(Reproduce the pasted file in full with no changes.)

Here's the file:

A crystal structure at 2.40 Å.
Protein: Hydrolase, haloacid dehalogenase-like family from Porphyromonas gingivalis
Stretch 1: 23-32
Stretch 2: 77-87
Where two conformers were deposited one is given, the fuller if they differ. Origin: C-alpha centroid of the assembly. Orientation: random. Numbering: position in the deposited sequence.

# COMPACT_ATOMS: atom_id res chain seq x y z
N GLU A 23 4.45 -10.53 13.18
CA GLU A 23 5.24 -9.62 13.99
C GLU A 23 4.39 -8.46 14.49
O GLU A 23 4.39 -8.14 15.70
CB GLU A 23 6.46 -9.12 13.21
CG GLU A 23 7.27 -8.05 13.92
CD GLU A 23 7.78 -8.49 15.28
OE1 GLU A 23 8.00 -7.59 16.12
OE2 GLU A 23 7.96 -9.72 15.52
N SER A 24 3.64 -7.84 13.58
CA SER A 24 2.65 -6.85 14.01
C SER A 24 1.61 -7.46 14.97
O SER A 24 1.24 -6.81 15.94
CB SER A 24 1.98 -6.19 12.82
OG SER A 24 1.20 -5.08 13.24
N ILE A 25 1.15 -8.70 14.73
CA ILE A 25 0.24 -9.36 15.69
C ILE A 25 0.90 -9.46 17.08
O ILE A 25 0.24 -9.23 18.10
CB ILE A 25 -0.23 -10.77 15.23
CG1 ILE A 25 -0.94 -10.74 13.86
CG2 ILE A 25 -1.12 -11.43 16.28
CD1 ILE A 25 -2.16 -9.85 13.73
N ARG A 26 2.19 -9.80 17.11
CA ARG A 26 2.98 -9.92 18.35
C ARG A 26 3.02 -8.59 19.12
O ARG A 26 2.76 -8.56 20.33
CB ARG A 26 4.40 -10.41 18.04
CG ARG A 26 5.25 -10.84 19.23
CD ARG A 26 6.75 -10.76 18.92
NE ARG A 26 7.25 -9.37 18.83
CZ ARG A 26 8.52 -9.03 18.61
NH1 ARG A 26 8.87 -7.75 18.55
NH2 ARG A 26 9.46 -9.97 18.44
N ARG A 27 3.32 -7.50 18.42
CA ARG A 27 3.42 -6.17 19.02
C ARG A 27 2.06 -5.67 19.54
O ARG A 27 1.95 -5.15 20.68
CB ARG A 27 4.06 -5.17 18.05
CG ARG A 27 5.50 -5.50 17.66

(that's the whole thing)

A crystal structure at 2.40 Å.
Protein: Hydrolase, haloacid dehalogenase-like family from Porphyromonas gingivalis
Stretch 1: 23-32
Stretch 2: 77-87
Where two conformers were deposited one is given, the fuller if they differ. Origin: C-alpha centroid of the assembly. Orientation: random. Numbering: position in the deposited sequence.

# COMPACT_ATOMS: atom_id res chain seq x y z
N GLU A 23 4.45 -10.53 13.18
CA GLU A 23 5.24 -9.62 13.99
C GLU A 23 4.39 -8.46 14.49
O GLU A 23 4.39 -8.14 15.70
CB GLU A 23 6.46 -9.12 13.21
CG GLU A 23 7.27 -8.05 13.92
CD GLU A 23 7.78 -8.49 15.28
OE1 GLU A 23 8.00 -7.59 16.12
OE2 GLU A 23 7.96 -9.72 15.52
N SER A 24 3.64 -7.84 13.58
CA SER A 24 2.65 -6.85 14.01
C SER A 24 1.61 -7.46 14.97
O SER A 24 1.24 -6.81 15.94
CB SER A 24 1.98 -6.19 12.82
OG SER A 24 1.20 -5.08 13.24
N ILE A 25 1.15 -8.70 14.73
CA ILE A 25 0.24 -9.36 15.69
C ILE A 25 0.90 -9.46 17.08
O ILE A 25 0.24 -9.23 18.10
CB ILE A 25 -0.23 -10.77 15.23
CG1 ILE A 25 -0.94 -10.74 13.86
CG2 ILE A 25 -1.12 -11.43 16.28
CD1 ILE A 25 -2.16 -9.85 13.73
N ARG A 26 2.19 -9.80 17.11
CA ARG A 26 2.98 -9.92 18.35
C ARG A 26 3.02 -8.59 19.12
O ARG A 26 2.76 -8.56 20.33
CB ARG A 26 4.40 -10.41 18.04
CG ARG A 26 5.25 -10.84 19.23
CD ARG A 26 6.75 -10.76 18.92
NE ARG A 26 7.25 -9.37 18.83
CZ ARG A 26 8.52 -9.03 18.61
NH1 ARG A 26 8.87 -7.75 18.55
NH2 ARG A 26 9.46 -9.97 18.44
N ARG A 27 3.32 -7.50 18.42
CA ARG A 27 3.42 -6.17 19.02
C ARG A 27 2.06 -5.67 19.54
O ARG A 27 1.95 -5.15 20.68
CB ARG A 27 4.06 -5.17 18.05
CG ARG A 27 5.50 -5.50 17.66